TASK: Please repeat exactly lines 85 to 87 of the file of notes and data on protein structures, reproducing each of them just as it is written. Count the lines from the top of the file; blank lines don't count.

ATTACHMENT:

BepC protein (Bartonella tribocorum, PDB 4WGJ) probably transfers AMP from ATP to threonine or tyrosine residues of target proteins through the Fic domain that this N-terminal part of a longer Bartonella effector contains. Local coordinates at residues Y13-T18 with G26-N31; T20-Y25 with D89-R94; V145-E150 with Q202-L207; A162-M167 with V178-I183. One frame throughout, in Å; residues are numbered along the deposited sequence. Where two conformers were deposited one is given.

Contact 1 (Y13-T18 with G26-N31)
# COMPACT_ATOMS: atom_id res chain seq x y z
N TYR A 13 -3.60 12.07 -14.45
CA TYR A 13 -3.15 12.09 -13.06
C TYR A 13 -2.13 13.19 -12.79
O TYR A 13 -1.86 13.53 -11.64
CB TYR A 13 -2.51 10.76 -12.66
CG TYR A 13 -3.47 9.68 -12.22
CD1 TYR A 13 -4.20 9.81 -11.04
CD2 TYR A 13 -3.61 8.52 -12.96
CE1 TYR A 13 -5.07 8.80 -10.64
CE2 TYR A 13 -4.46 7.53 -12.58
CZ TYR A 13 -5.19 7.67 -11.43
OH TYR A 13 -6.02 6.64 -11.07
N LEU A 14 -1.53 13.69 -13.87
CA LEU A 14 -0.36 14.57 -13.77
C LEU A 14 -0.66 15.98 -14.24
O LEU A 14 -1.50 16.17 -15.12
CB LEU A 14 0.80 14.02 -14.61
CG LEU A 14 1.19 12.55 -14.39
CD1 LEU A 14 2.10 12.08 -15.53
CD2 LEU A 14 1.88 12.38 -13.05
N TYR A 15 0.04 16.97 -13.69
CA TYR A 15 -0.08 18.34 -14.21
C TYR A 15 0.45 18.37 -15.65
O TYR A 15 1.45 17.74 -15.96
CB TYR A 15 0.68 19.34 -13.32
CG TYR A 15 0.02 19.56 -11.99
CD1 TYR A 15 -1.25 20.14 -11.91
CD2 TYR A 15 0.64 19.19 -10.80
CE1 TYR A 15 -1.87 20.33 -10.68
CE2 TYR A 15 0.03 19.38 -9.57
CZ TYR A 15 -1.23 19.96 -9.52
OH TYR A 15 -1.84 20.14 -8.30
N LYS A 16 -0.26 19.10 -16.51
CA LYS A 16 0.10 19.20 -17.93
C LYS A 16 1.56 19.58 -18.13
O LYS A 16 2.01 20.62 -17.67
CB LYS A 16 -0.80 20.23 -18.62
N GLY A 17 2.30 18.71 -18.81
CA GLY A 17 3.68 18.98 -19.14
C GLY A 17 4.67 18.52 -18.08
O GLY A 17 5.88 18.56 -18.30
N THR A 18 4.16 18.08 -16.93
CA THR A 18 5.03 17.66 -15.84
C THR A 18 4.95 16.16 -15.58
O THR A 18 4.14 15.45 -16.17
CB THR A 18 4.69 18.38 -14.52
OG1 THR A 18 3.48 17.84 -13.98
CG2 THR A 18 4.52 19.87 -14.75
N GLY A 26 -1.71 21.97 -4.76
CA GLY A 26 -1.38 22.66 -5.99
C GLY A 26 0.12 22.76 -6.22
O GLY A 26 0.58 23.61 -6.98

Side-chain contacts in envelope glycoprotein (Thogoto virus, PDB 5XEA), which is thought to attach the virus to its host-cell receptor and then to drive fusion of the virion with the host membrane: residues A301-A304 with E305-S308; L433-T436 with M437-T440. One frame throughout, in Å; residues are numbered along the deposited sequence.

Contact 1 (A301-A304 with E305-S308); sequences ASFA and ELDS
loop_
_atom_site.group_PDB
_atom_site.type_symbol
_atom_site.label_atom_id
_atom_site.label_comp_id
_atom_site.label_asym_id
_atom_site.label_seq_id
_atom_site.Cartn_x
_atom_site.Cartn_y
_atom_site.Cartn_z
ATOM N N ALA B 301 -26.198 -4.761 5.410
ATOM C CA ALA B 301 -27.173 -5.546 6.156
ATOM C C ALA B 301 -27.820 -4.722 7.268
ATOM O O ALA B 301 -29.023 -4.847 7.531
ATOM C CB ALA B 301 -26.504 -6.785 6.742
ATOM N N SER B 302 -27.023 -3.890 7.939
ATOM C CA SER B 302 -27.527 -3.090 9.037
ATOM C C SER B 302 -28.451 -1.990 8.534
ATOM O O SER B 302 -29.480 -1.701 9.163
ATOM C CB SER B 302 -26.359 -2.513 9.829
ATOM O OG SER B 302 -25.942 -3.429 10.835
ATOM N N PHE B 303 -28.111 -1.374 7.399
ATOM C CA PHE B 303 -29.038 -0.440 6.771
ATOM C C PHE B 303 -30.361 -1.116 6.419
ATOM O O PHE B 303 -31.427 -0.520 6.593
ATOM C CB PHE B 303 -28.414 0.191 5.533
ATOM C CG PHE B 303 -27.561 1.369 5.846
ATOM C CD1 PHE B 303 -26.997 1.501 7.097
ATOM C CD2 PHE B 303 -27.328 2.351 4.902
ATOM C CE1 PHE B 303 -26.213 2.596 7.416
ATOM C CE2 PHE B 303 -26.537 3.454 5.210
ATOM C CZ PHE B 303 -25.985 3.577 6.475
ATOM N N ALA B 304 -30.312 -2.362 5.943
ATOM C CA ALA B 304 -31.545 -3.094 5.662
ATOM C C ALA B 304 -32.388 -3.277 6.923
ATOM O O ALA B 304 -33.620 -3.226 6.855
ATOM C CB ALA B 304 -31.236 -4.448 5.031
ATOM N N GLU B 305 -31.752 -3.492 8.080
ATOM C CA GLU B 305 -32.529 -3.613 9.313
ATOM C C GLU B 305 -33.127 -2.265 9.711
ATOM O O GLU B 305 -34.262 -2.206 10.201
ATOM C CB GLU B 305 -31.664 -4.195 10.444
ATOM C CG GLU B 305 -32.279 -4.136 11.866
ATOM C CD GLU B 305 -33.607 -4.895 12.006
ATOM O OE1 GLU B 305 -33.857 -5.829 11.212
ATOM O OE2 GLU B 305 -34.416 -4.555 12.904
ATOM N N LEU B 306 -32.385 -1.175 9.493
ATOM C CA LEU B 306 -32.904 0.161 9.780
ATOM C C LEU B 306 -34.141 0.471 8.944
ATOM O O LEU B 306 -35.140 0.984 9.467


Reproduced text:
ATOM C CD1 PHE B 303 -26.997 1.501 7.097
ATOM C CD2 PHE B 303 -27.328 2.351 4.902
ATOM C CE1 PHE B 303 -26.213 2.596 7.416